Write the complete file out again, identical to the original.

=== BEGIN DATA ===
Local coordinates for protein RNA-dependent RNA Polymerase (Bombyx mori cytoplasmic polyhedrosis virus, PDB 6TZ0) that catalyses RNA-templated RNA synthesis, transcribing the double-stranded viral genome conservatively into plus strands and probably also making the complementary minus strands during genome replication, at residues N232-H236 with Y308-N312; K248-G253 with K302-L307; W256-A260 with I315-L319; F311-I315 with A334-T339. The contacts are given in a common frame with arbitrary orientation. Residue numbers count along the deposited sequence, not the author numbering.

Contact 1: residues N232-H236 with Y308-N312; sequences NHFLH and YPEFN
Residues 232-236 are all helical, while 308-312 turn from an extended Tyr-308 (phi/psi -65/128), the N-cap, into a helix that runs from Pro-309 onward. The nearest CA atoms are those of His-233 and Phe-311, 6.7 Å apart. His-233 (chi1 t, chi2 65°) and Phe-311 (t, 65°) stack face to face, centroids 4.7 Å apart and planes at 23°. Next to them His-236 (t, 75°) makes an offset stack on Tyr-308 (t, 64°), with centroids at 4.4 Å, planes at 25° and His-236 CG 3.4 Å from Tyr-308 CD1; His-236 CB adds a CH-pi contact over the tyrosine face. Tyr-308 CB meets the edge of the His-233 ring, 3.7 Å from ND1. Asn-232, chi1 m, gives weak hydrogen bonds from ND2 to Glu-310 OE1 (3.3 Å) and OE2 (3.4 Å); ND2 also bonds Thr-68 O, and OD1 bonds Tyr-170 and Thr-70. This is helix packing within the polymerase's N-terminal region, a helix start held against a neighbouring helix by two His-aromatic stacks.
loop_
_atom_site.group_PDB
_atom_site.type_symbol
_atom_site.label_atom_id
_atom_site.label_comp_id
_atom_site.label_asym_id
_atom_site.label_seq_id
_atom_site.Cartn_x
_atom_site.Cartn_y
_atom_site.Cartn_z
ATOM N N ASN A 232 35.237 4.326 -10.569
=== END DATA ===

Local coordinates for protein RNA-dependent RNA Polymerase (Bombyx mori cytoplasmic polyhedrosis virus, PDB 6TZ0) that catalyses RNA-templated RNA synthesis, transcribing the double-stranded viral genome conservatively into plus strands and probably also making the complementary minus strands during genome replication, at residues N232-H236 with Y308-N312; K248-G253 with K302-L307; W256-A260 with I315-L319; F311-I315 with A334-T339. The contacts are given in a common frame with arbitrary orientation. Residue numbers count along the deposited sequence, not the author numbering.

Contact 1: residues N232-H236 with Y308-N312; sequences NHFLH and YPEFN
Residues 232-236 are all helical, while 308-312 turn from an extended Tyr-308 (phi/psi -65/128), the N-cap, into a helix that runs from Pro-309 onward. The nearest CA atoms are those of His-233 and Phe-311, 6.7 Å apart. His-233 (chi1 t, chi2 65°) and Phe-311 (t, 65°) stack face to face, centroids 4.7 Å apart and planes at 23°. Next to them His-236 (t, 75°) makes an offset stack on Tyr-308 (t, 64°), with centroids at 4.4 Å, planes at 25° and His-236 CG 3.4 Å from Tyr-308 CD1; His-236 CB adds a CH-pi contact over the tyrosine face. Tyr-308 CB meets the edge of the His-233 ring, 3.7 Å from ND1. Asn-232, chi1 m, gives weak hydrogen bonds from ND2 to Glu-310 OE1 (3.3 Å) and OE2 (3.4 Å); ND2 also bonds Thr-68 O, and OD1 bonds Tyr-170 and Thr-70. This is helix packing within the polymerase's N-terminal region, a helix start held against a neighbouring helix by two His-aromatic stacks.
loop_
_atom_site.group_PDB
_atom_site.type_symbol
_atom_site.label_atom_id
_atom_site.label_comp_id
_atom_site.label_asym_id
_atom_site.label_seq_id
_atom_site.Cartn_x
_atom_site.Cartn_y
_atom_site.Cartn_z
ATOM N N ASN A 232 35.237 4.326 -10.569